Scrabble boy and I planned a phone call shortly after I found out his wife didn’t know. He called from his car outside his local library, where he had a gig. He told me I was the first person he’d done anything with besides his wife since the Nineties. I painted the above painting while we talked. I was so touched by what he was telling me that I couldn’t stay mad. He choked up at the idea of not being my friend.
I feel like I want to apologize to everyone I know for the few weeks after that. I feel like I went kind of nuts. Sweetie tried to talk some sense into me, but I was desperate to believe he loved me. I’d always been afraid that I couldn’t be loved by a man, and I saw this as proof that I could be. “He doesn’t love you,” she said, “He screwed you over.” Adorkable was more sympathetic, listening to the songs he’d send and dissecting the poems over gelato. But still, I’m embarrassed for how I acted.
Whenever he mentioned a song, I’d put it in my iPod immediately and listen to it like a jillion times. We had deep, romantic conversations on Scrabble chat, and my life started to revolve around that little chat box, around waiting for him to play his next word. He mailed me a poem (not his) about being trapped under a parachute. The migrating birds in the poem got tangled in the strings. He sent me his students’ poems and my delighted comments ended up in the introduction to their book. We took the Scrabble words and arranged them into poems. I combed his poems for clues he was still thinking of me, and they were always there. I was a window, a star.
Things continued with varying levels of angst until something fairly innocuous finally blew it all up. Scrabble Boy’s best fried is Feral Girl, a twenty-year-old former student of his. (He was 37) She was also a friend of mine from poetry. One day, they posted on facebook that they’d gone to a How Water Music show together and screamed along with the songs. The physicality of that image versus the computer-and-poems trapped feeling of my relationship with him sparked something and I texted him that I felt envious.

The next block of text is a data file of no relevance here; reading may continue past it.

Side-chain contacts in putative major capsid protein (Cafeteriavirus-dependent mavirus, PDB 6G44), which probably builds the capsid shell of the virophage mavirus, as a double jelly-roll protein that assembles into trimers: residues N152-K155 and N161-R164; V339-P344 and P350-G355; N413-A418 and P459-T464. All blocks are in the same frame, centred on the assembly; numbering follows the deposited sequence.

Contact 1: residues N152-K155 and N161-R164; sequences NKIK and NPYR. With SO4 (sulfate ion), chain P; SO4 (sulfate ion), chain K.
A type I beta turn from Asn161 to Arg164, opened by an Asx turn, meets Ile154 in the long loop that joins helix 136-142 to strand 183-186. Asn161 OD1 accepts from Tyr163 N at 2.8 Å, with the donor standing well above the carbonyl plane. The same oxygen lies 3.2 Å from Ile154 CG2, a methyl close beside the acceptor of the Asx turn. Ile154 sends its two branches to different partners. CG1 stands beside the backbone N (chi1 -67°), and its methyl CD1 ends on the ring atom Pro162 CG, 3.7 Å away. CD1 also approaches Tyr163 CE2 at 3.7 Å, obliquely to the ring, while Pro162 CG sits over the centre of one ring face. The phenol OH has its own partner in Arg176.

That’s when he kind of lost it on me. In that claustrophobic Scrabble chat box, he said “I don’t talk about this much, but I love my wife and kids. I don’t intend to abandon any part of my life here.”
I flipped out too—had I ASKED him to abandon anybody? He’s the monogamous one! I was so mad about the accusation that I did that impossible-to-feel-mature-about-but-still-necessary step of unfriending him. I made a lot of sarcastic jokes to my friends about being a homewrecker, but his accusation stung to the core of my love-loving heart. It still makes me scared, even in very very poly situations.
Our friendship was poisoned, as was my friendship with Feral Girl, somehow. I eventually did tell her why I unfriended her, and that probably wasn’t very nice.
Last fall, Scrabble Boy and I took another crack at being friends and planned a call. He and his wife had separated for reasons unrelated to me. It turned out, he’d never told her. He considered the fact that we “made out that one time” (Oh, crap, straight people have a different idea of what sex is!) to be “beside the point.” Which, in the grand scheme of things, I know it was, but still. What girl likes to be called beside the point?
We both spent a lot of that conversation apologizing, but I also realized he was never going to love me, and I was unreasonably angry about that. I mailed him back his poems and mix CDs. (The poems are still saved in the computer though. And the Scrabble games still live on, archived.)
I don’t know how I can be both the communicative and becoming-more-confident person I am not and the so-desperate-to-connect-with-a-man-that-I-helped-screw-seven-people-over mess that I was then. It’s almost April, I hope it’s time to forgive myself.